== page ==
Global Soil Partnership

Photo contest on Black Soils "When Soils Turn Black"

#WhenSoilsTurnBlack - Announcing the Champion. The International Network on Black Soils (INBS) action to raise awareness on our most fertile lands.

Melody Morillo Orogo from Philippines has won the photo contest on Black Soils 'When Soils turn Black' with her entry "Serendipity. The Value of Life in the Soil". 

FAO received over 60 fantastic photos from 20 countries for the contest, which challenged people to show the current status of black soils in their area or ways in which the region's black soils can be sustainably managed. 

Launched in the run-up to World Soil Day celebrations 2017, the aim of the contest was to raise awareness about the fact that many black soils are under pressure from changes in land use and the effects of climate change. The images sent by participants from around the world on the topic of black soils will help illustrate the importance of this key thematic area of FAO's work.

The deadline for submitting entries to the contest was on 13 November 2017 and the photo contest is now closed. The Jury, composed of members of the GSP secretariat with the help of a professional photographer, chose 12 finalists whose work were posted on the GSP Facebook page and where the public could vote on their favorite photograph.. From 30 November until 4 December 2017, followers of the GSP Facebook were able to pick their favorite photo by voting on the Facebook photo album dedicated to this contest. The photo that received the most likes by World Soil Day 2017 won the first prize.

The greatest number of votes went to Melody Morillo Orogo from the Philippines' Bureau of Soils and Water Management, who took an impeccable picture of a young plant growing in a black soil. Her photo reached 4616 people and triggered 236 likes and comments. The 2nd and 3rd classified were Jerry Paul Arciaga from the Philippines and Mashid Moosavi from Iran, respectively.

Congratulations to the winner and a big thank you to everyone who participated in the contest!

You can find all the finalists below and the full list of runners-up in the contest’s Flickr photogallery

I classified: "Serendipity: the Value of Life in the Soil"

Barangay Kaybagal South, Tagaytay, Cavite, Republic of the Philippines, November 2017.

©Melody Morillo Orogo

Soil is a living entity, with various types of life forms inhabiting it, whether we can see them or not. Weed growth, as an example, is associated with the liveliness of the soil. We should not look for the “best soils” to cultivate, but rather focus on acknowledging the great value of the soil, on the environment, on us and on the future generations. 

II classified: "Diminishing Marginal Treasures"

Barangay Kay Bagal south, Tagaytay City, Cavite, Republic of Philippines, November 2017.

©Jerry Paul Arciaga

There is a directly proportional relationship between skilled farmers and healthy soils, both of which are unfortunately diminishing. This photo represents a black soil within an agricultural field, with a vision of a farmer and his carabao in the blurred background. 

III classified: "Leafy soil forms black soil"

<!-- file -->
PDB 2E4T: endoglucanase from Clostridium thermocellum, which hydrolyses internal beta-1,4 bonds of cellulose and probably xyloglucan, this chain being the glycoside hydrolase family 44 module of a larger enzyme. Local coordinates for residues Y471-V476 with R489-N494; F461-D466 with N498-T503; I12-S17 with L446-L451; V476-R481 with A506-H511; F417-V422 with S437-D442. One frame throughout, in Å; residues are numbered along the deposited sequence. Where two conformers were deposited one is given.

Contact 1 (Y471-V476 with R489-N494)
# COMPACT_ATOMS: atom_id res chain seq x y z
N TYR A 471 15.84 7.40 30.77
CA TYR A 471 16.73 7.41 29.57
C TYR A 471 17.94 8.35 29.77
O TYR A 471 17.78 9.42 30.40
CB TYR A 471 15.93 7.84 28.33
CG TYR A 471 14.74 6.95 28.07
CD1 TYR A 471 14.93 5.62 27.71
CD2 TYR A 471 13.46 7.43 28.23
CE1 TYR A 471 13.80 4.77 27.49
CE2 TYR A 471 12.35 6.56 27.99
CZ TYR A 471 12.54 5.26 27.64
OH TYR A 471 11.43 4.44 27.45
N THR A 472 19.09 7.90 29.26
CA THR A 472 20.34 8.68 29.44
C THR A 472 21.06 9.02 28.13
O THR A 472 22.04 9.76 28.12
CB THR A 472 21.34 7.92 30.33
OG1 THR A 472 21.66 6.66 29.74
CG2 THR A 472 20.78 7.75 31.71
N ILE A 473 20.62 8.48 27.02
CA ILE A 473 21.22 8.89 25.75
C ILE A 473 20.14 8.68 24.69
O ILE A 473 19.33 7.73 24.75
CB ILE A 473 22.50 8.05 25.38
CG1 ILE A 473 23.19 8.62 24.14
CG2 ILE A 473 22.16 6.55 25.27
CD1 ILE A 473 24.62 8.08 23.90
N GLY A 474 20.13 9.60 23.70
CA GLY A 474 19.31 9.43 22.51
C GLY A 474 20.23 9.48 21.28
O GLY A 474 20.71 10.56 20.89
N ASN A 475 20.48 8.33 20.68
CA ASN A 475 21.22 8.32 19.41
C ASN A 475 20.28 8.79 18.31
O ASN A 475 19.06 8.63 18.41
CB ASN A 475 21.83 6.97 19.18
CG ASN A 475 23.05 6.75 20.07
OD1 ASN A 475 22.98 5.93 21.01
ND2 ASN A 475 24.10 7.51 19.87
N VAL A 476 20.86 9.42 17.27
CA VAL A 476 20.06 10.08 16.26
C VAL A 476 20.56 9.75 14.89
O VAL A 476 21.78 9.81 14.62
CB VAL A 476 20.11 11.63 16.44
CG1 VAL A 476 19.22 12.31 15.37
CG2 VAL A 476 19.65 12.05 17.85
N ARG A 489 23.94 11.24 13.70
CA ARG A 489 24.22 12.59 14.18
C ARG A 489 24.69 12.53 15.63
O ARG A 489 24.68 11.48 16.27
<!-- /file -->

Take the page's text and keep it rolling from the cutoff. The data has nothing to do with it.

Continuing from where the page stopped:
Katool, Iran, March 2017.

©Mashid Moosavi

When leaves fall and land, they influence the soils for years to come. 

Finalist: "Management Impacts of Black Soils in Italy"

Bocca della Selva, Matese Mountain, Italy, November 2017.

©Claudio Colombo

Typical doline landscape of volcanic origins. Eroded uplands are marked by the occurrence of unstable rocky slopes and outcrops of bedrock. In this area Andosols are very vulnerable given the limited soil forming processes, due to constant wind and water erosion. 


Black Soils of Russia, Tula region, Russia.

©Irina Kalimova


Göttingen, Germany.

©Rainer Horn

Kolluvisol soil profile presented during the German Soil Science Society conference held in Göttingen in September 2017. Fly ash – visible as black soil with perfect physical properties.

Finalist: "The study of African Chernozem"

Laetoli gorge, Tanzania.

© Lessovaya and Andrei Borisovich Razanov

Finalist: "A donga through Mbuga on the Footprint Tuff"

A donga (gully) through Mbuga (Vertisol) on the Footprint Tuff, Laetoli gorge, Tanzania.

©Andrei Borisovich Razanov


Chernozem, soil profile in the natural forest of Shariin Gol soum, Darkhan Uul province in Mongolia in September 2017. 

©Bazarradnaa Enkhtuya & Antonin K.


Black Soil of China, Sugarbeet field.

©Yuxin Tong

The Northeast China Plain is famous for its fertile black soil, which nurtures crops of wheat, corn, soybeans, Chinese sorghum, sugar beets, and flax.


Black Soils of China, farmers.

©Yuxin Tong

New farming techniques to be adopted to safeguard remaining black soils, improve local ecology and yields.


Black Soils of China, truck.

©Yuxin Tong

Black Soils are considered one of the most fertile soils in China. Consequently, the black soil region has become one of the most important regions for cereal grain production in China.

Background information

By black soils we specifically refer to Chernozerm, Phaeozem and Kastanozem soils with a thick dark-brown to black soil horizon. Due to their inherent high fertility, these soils are generally extensively and intensively farmed and, consequently, are more prone to phenomena of severe degradation. Because they also retain large stocks of stored soil organic carbon, if mismanaged, they can become large greenhouse gas emission sources. 

While their role as a food supplier is enormous, they occupy only 7 percent of the ice-free surface of our planet.  It is therefore vital to promote their conservation and sustainable management in order to preserve their capacity to contribute to food security and climate change mitigation in the long run.

Related links

What is a Black Soil? | International Network of Black Soils | Photo contest on Black Soils